Continental-Untied aircraft at Raleigh-Durham International Airport’s Terminal 2 in March 2017. The Federal Aviation Administration has approved RDU’s Airport Layout Plan that spells out several possible redevelopment projects at the airport over the next 25 years. Chris Seward cseward@newsobserver.com
Continental-Untied aircraft at Raleigh-Durham International Airport’s Terminal 2 in March 2017. The Federal Aviation Administration has approved RDU’s Airport Layout Plan that spells out several possible redevelopment projects at the airport over the next 25 years. Chris Seward cseward@newsobserver.com

Business

RDU gets ‘green light’ for expansion and upgrades

By Richard Stradling

rstradling@newsobserver.com

December 21, 2017 03:57 PM

MORRISVILLE

The Federal Aviation Administration has approved Raleigh-Durham International Airport’s plans for redevelopment that include a new, longer runway, new boarding gates and a new rental car center in walking distance of the terminals.

The RDU Airport Authority board approved its 25-year master plan more than a year ago, but needed the FAA’s blessing before it could begin to carry out some of its major components. That approval came in the form of a letter that was shared with RDU board members on Thursday.

“We’re very excited by this, because this is the green light,” said spokeswoman Kristie VanAuken.

VanAuken said the environmental studies for the new 11,500-foot runway would begin soon. It will be built parallel to the current 10,000-foot runway on the western side of the airport and will help the airport attract more long-distance flights, including perhaps nonstops to China, airport officials say. Michael Landguth, the airport’s president, said Thursday that he expects RDU could get a nonstop to China within five to seven years.

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The current runway, which is nearing the end of its expected lifespan, will become a taxiway.

Michael Landguth, Raleigh-Durham International Airport's president and CEO, talks about maintenance and repair work that will begin in the airport's main parking structure Monday. The project is expected to run through the end of the year and coul

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Planning work has also begun on a new rental car center, to be built just north of the airport’s parking garage, between Terminals 1 and 2. It would replace a series of rental car lots on the south end of the airport that travelers can only reach from the terminals on shuttle buses and vans.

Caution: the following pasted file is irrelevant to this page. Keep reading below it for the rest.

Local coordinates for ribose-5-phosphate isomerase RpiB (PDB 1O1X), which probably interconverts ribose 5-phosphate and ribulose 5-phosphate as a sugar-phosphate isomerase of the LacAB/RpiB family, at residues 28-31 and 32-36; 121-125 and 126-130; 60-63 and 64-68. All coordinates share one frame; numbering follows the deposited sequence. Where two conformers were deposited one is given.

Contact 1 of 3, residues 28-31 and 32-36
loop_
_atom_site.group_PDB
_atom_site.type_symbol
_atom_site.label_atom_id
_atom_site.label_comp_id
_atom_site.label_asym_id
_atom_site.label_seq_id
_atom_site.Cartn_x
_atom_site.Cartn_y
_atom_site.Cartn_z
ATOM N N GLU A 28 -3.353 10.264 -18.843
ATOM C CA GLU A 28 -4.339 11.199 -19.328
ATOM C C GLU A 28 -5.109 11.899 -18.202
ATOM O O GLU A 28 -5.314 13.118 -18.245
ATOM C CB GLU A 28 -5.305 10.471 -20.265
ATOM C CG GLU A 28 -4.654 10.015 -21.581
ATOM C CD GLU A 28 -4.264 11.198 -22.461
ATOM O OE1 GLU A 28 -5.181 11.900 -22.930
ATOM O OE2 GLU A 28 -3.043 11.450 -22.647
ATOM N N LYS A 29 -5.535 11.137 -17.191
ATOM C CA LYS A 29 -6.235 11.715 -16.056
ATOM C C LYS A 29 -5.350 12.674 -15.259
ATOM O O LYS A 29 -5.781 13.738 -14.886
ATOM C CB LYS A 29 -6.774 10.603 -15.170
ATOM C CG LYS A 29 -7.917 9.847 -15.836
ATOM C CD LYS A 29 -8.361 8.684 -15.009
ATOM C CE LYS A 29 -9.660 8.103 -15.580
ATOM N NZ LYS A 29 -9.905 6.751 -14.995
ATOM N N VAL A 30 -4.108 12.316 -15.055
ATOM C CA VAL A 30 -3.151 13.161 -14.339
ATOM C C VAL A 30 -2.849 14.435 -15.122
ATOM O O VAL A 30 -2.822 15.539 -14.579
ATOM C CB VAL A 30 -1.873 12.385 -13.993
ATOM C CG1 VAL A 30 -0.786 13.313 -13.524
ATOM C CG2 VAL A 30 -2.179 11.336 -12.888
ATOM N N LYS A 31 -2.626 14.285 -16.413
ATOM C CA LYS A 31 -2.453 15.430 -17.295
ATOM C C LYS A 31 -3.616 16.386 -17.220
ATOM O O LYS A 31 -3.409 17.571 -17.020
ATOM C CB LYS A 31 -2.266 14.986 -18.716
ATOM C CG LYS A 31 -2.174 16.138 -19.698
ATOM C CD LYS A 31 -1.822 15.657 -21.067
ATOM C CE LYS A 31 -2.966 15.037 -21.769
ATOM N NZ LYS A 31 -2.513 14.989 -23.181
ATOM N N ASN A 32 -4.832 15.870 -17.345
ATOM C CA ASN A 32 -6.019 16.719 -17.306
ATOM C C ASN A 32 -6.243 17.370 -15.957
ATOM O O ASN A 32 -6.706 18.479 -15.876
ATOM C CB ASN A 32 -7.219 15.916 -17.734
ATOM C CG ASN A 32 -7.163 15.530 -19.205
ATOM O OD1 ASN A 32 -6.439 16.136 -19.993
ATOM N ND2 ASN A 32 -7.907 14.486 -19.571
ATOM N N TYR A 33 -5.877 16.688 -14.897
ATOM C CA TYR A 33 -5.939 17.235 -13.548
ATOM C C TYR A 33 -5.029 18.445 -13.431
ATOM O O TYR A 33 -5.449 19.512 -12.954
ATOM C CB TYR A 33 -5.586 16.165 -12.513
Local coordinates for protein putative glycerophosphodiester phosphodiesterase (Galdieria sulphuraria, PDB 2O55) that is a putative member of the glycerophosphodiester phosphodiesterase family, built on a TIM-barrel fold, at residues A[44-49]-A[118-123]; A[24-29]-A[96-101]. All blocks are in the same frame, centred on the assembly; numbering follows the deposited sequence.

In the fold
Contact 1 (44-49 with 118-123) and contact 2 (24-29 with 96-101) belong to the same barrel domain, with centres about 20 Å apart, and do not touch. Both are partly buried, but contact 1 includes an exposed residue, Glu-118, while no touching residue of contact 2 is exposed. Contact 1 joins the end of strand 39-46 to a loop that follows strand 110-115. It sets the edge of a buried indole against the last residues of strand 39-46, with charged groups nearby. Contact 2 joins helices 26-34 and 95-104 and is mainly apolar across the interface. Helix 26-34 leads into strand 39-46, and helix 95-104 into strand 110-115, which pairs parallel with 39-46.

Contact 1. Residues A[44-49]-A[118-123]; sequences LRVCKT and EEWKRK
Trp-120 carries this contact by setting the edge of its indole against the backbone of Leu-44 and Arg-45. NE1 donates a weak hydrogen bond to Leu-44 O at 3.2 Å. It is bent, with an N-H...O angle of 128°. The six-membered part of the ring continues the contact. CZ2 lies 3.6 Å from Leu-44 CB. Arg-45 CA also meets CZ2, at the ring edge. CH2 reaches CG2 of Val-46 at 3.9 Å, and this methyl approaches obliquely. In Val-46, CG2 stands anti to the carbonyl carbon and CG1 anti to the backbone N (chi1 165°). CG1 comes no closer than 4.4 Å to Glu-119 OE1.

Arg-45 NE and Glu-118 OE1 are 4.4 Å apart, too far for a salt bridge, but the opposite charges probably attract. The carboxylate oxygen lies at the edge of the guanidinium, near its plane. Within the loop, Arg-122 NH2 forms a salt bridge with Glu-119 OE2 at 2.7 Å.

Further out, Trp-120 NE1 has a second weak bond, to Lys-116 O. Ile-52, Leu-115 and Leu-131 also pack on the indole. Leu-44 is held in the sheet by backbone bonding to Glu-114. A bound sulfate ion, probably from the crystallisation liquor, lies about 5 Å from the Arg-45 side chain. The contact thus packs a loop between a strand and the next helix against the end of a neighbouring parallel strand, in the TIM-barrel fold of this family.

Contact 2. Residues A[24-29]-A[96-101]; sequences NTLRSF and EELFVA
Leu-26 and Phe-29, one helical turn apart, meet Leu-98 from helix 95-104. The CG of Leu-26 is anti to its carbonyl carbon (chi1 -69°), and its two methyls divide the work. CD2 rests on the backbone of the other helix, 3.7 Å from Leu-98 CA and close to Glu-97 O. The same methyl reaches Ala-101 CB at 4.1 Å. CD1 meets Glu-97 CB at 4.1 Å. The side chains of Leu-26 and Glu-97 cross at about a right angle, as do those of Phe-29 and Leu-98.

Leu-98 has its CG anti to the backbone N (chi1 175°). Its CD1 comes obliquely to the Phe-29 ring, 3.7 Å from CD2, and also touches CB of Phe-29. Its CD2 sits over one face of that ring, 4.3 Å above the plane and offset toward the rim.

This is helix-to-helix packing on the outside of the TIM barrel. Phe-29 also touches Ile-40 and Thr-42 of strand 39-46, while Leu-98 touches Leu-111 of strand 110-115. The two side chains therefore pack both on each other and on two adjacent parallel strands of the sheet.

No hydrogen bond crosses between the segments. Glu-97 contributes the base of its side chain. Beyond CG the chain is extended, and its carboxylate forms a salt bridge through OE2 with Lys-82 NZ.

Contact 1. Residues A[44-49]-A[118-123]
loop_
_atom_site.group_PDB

The master plan also calls for new ground transportation centers in front of each terminal and the addition of as many as 23 new gates, mostly by extending Terminal 2. The addition of those gates would depend on demand, VanAuken said, and there are no current plans to build them.

While the runway could take as long as seven years to finish, travelers will begin noticing some of the related work as early as next month. Contractors will begin ripping up and replacing sections of the taxiway in front of Terminal 2. The project will be done in phases over the next two years and will require temporarily closing gates.

The master plan, which RDU called Vision 2040, took two years to complete and involved 10 public meetings. It drew criticism from cyclists and conservationists because it identified 105 acres of airport land near William B. Umstead State Park for future use as “industrial/quarry.”

This summer, a national environmental group, The Conservation Fund, offered to buy the land for $6.46 million. In September, the airport authority made the land available to lease and received offers from The Conservation Fund and Wake Stone Corp., which would like to expand its adjoining quarry operation. In the end, the airport authority rejected both offers, even as it agreed to lease 151 acres nearby to Wake County, which plans to make them available for hiking and mountain biking.

Richard Stradling: 919-829-4739, @RStradling